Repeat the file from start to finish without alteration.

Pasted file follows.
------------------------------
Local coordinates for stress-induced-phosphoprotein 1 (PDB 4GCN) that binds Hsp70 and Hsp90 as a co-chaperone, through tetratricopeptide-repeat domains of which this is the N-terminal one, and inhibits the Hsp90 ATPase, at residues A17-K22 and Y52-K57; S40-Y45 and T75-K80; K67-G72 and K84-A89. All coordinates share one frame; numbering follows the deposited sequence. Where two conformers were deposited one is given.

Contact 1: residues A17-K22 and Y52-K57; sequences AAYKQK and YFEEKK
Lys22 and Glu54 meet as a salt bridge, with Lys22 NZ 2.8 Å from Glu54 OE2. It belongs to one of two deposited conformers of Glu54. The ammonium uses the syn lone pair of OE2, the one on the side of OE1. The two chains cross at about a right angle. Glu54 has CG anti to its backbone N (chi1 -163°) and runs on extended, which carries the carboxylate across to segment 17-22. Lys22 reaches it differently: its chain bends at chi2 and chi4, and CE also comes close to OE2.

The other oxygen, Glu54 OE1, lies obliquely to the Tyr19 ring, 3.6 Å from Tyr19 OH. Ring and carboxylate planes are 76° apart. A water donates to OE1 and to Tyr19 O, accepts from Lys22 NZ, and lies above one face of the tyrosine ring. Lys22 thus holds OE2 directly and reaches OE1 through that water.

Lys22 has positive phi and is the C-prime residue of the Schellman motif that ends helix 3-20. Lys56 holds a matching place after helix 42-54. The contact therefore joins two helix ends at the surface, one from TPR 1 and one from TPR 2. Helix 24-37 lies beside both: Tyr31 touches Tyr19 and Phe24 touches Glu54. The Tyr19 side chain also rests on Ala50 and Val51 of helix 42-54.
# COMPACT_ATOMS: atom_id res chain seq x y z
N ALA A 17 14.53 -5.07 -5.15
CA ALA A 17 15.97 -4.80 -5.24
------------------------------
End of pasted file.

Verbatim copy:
Local coordinates for stress-induced-phosphoprotein 1 (PDB 4GCN) that binds Hsp70 and Hsp90 as a co-chaperone, through tetratricopeptide-repeat domains of which this is the N-terminal one, and inhibits the Hsp90 ATPase, at residues A17-K22 and Y52-K57; S40-Y45 and T75-K80; K67-G72 and K84-A89. All coordinates share one frame; numbering follows the deposited sequence. Where two conformers were deposited one is given.

Contact 1: residues A17-K22 and Y52-K57; sequences AAYKQK and YFEEKK
Lys22 and Glu54 meet as a salt bridge, with Lys22 NZ 2.8 Å from Glu54 OE2. It belongs to one of two deposited conformers of Glu54. The ammonium uses the syn lone pair of OE2, the one on the side of OE1. The two chains cross at about a right angle. Glu54 has CG anti to its backbone N (chi1 -163°) and runs on extended, which carries the carboxylate across to segment 17-22. Lys22 reaches it differently: its chain bends at chi2 and chi4, and CE also comes close to OE2.

The other oxygen, Glu54 OE1, lies obliquely to the Tyr19 ring, 3.6 Å from Tyr19 OH. Ring and carboxylate planes are 76° apart. A water donates to OE1 and to Tyr19 O, accepts from Lys22 NZ, and lies above one face of the tyrosine ring. Lys22 thus holds OE2 directly and reaches OE1 through that water.

Lys22 has positive phi and is the C-prime residue of the Schellman motif that ends helix 3-20. Lys56 holds a matching place after helix 42-54. The contact therefore joins two helix ends at the surface, one from TPR 1 and one from TPR 2. Helix 24-37 lies beside both: Tyr31 touches Tyr19 and Phe24 touches Glu54. The Tyr19 side chain also rests on Ala50 and Val51 of helix 42-54.
# COMPACT_ATOMS: atom_id res chain seq x y z
N ALA A 17 14.53 -5.07 -5.15
CA ALA A 17 15.97 -4.80 -5.24